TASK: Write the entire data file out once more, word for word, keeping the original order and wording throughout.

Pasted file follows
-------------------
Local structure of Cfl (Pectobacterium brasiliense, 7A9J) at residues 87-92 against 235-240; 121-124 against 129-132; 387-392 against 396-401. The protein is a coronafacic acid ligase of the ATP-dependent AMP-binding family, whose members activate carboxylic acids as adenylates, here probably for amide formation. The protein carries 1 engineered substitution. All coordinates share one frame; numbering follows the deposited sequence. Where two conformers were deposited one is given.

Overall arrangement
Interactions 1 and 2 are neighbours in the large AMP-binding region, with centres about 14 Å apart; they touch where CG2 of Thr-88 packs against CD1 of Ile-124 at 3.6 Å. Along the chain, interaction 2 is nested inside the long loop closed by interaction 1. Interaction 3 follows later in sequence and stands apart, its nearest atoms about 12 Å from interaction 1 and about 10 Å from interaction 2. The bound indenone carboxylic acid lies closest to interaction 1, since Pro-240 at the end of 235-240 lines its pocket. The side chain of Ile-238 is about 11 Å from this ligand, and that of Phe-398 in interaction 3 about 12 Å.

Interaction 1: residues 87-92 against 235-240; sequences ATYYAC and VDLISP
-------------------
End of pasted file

Local structure of Cfl (Pectobacterium brasiliense, 7A9J) at residues 87-92 against 235-240; 121-124 against 129-132; 387-392 against 396-401. The protein is a coronafacic acid ligase of the ATP-dependent AMP-binding family, whose members activate carboxylic acids as adenylates, here probably for amide formation. The protein carries 1 engineered substitution. All coordinates share one frame; numbering follows the deposited sequence. Where two conformers were deposited one is given.

Overall arrangement
Interactions 1 and 2 are neighbours in the large AMP-binding region, with centres about 14 Å apart; they touch where CG2 of Thr-88 packs against CD1 of Ile-124 at 3.6 Å. Along the chain, interaction 2 is nested inside the long loop closed by interaction 1. Interaction 3 follows later in sequence and stands apart, its nearest atoms about 12 Å from interaction 1 and about 10 Å from interaction 2. The bound indenone carboxylic acid lies closest to interaction 1, since Pro-240 at the end of 235-240 lines its pocket. The side chain of Ile-238 is about 11 Å from this ligand, and that of Phe-398 in interaction 3 about 12 Å.

Interaction 1: residues 87-92 against 235-240; sequences ATYYAC and VDLISP